In a recent conversation between delegations of the Chief Rabbinate of Israel and the Holy See’s Commission for Religious Relations with the Jews, held in Jerusalem at the end of March, stress was laid on the need to promote a sound understanding of the role of religion in the life of our present-day societies as a corrective to a purely horizontal, and consequently truncated, vision of the human person and social coexistence. The life and work of all believers should bear constant witness to the transcendent, point to the invisible realities which lie beyond us, and embody the conviction that a loving, compassionate Providence guides the final outcome of history, no matter how difficult and threatening the journey along the way may sometimes appear. Through the prophet we have this assurance: “For I know the plans I have for you, says the Lord, plans for welfare and not for evil, to give you a future and a hope” (Jer 29:11).

The on-going work of remembering of the Jewish holocaust

H2O News aired an interview with an acquaintance of mine, Jesuit Father David Neuhaus, who gave his family’s recollection of the Nazi atrocities in WWII. Himself a convert to Catholicism his thoughts are poignant. Each year at January’s end there is a Day of Remembrance. Father David is the vicar of Hebrew Christians for the Latin Patriarch of Jerusalem. I recommend watching the interview.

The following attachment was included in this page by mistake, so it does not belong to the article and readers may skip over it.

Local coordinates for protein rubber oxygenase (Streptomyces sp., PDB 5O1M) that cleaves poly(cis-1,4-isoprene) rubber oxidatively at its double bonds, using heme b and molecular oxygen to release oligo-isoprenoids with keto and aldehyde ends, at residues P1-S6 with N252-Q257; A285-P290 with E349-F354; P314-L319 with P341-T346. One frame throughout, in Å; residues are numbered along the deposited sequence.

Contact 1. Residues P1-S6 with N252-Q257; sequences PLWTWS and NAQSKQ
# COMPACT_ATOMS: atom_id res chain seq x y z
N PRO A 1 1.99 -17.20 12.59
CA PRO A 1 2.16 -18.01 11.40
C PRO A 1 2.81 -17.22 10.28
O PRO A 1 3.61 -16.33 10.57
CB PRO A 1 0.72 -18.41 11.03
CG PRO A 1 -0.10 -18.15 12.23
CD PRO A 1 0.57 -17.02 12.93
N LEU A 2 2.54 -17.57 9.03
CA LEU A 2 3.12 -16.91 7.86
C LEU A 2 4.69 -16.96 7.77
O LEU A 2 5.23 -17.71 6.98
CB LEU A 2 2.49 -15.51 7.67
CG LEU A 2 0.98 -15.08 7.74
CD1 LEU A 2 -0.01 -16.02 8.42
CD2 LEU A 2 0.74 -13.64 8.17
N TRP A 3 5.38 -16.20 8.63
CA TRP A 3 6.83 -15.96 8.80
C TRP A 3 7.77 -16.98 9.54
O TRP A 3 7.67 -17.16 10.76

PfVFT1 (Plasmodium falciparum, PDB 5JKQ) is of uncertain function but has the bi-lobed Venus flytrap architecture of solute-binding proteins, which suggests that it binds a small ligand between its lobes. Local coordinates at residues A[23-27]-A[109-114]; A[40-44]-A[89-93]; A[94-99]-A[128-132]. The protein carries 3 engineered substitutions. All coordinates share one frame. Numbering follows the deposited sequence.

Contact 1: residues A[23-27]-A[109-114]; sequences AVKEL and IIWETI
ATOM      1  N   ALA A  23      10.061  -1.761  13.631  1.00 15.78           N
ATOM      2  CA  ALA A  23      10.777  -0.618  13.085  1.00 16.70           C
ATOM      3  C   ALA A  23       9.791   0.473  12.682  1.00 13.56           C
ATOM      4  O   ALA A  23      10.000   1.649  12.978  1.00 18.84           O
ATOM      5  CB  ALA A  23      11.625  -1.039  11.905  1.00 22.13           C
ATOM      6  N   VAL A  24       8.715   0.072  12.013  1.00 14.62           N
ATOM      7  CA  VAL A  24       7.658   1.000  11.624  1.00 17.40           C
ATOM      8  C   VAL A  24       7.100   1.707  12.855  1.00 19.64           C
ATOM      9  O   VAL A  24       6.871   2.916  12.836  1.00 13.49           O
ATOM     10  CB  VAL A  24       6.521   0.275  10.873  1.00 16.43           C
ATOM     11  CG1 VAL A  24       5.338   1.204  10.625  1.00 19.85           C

Father Samir Khalil Samir speaks on Egyptian reform today

Egyptian Jesuit Father Samir Khalil Samir is a Professor
at Rome’s Pontifical Oriental Institute and scholar on Islam spoke to Emer
McCarthy, an interviewer at Vatican Radio who asked by if a Western concept of political
democracy is adequate to Egypt and other Arab nations. Father Samir saidit is
“applicable but not yet practicable.”


He further said, “What we need first of
all is justice, equality, social reform because the gap between rich and poor
is far too wide and this is the real cause of the Islamic fundamentalist
movement. We need change, the Arab world must change. We need alternate parties
but in our countries there is nothing”. 

Plus, it was advanced that “If you have
authoritarian regimes they systematically destroy all the leaderships so only
people who are in agreement with the current system are in power”. In the case
of Egypt “Mubarack nominated his second in command, Omar Suleiman who is a good
diplomat a military officer. But the question is this good for the country?”.

For more on the story, read it here

About the author

Paul A. Zalonski is from New Haven, CT. He is a member of the Fraternity of Communion and Liberation, a Catholic ecclesial movement, and an Oblate of Saint Benedict. Contact Paul at paulzalonski[at]yahoo.com.